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When Trying to Make Your Child Happy Makes You Miserable

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It's natural: no matter what your child's age, you want him to be happy.

And you'll do just about anything to make sure he is.

The problem is that you'll do just about anything to make sure he isn't unhappy, either.

And that's making you miserable.

Trying to protect your child from so-called negative feelings of disappointment, anger, sadness, and frustration can be exhausting.

You avoid his anger or meltdowns at all costs, so you give in easily and often. You say "yes" when you want to say "no."

You don't want your child to be upset, but more than that, you don't want to be seen as the bad guy.

Then one day you realize it's your child, not you, calling all the shots. He just expects to get whatever he wants whenever he wants it. He takes advantage of you. He holds you hostage with threats of misbehavior. You find yourself walking on eggshells, parenting from a place of fear, and resenting him for being ungrateful and taking you for granted.


There is a way out of this destructive pattern. But it doesn't happen overnight. It's a process that requires you to be consistent, face your fears, and get over your guilt.

Even though it doesn't seem like it -- and your child would certainly never admit it -- he actually wants you to have firmer limits. Limits help him feel safe. They help him know what's acceptable and what isn't. And they help him learn self-control, patience, and gratitude. He needs you to step up and be his parent, not his friend. His behavior is testing your ability to meet that demand.

No parent likes to see her child upset, but the sooner he develops skills to manage feelings like frustration and disappointment, the better off he'll be.

Your anxiety about your child feeling distress can be worse than his own suffering! So, you need to get comfortable feeling uncomfortable, too. When your child gets upset, view it as an opportunity, rather than a problem. An opportunity to feel disappointment, to learn patience, and to see that the main adult in his life won't be manipulated, controlled, or mistreated.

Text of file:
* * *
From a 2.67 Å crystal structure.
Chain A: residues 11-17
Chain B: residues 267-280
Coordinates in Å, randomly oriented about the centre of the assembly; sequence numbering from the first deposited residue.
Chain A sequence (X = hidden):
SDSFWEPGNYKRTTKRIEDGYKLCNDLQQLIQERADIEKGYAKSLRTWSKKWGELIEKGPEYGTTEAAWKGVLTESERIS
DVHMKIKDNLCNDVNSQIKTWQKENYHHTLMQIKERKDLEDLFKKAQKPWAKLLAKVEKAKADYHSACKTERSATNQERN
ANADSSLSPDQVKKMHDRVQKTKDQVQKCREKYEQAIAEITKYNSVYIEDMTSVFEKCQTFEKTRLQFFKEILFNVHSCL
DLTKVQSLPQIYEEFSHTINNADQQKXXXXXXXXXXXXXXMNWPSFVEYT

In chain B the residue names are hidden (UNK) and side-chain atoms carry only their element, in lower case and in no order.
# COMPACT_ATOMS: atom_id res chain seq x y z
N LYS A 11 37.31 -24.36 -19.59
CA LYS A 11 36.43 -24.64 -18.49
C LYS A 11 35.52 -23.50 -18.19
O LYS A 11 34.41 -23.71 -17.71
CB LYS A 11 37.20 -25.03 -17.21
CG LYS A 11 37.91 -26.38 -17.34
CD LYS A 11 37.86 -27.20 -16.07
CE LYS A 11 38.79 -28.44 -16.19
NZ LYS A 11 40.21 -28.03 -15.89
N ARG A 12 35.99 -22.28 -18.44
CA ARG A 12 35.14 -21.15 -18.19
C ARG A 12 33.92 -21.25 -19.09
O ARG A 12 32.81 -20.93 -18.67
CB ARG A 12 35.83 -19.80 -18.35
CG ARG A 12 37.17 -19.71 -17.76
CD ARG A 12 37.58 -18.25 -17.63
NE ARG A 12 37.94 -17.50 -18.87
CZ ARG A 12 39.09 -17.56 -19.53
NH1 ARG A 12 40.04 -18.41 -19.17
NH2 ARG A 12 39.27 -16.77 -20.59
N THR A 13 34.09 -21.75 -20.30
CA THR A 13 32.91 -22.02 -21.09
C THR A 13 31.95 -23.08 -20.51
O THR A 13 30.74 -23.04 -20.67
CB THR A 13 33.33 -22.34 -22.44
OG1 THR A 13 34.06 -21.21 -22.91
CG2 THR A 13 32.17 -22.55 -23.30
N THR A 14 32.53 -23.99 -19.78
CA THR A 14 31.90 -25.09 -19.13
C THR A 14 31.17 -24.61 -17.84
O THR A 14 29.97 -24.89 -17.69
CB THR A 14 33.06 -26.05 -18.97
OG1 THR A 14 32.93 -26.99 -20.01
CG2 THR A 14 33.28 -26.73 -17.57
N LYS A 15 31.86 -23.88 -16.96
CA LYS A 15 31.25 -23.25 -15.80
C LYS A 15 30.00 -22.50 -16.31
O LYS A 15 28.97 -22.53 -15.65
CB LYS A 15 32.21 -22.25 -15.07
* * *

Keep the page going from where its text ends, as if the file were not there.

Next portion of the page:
Feelings of anger and sadness are natural and normal. It can be healing to hit a pillow or to have a good cry. Rather than rushing to make him feel better, validate your child's emotions to help him feel understood and to demonstrate that you can both tolerate and get past unpleasant feelings.

Every stage has its age-appropriate opportunities for growth:

  • When he's a baby, don't rush to his side the moment you hear him whimper at night. Babies make all kinds of noises in their sleep. When you go to him and pick him up, you actually wake him and rob him of the opportunity to learn how to fall back asleep on his own.

  • When he's a toddler, allow him to struggle with things like getting the cap back on the toothpaste or pouring his own water. When you step in and do things for him, he misses the chance to figure them out for himself and feel pride in his accomplishments.
  • When it's time to leave the park and he throws himself on the ground kicking and screaming because he doesn't want to go, offer empathy. Acknowledge how hard it is to leave when he's having a good time and let him know that you'll be back another day, while holding firm that it's time to go. You can even hug him while he cries to demonstrate that you accept his sad feelings.
  • When he's a teenager and comes to you the night before a project is due saying he "forgot all about it," let him experience the consequences that come with disorganization and procrastination.
  • Celebrate life's highs, and learn to embrace the lows.
    Your child is more resilient than you think.

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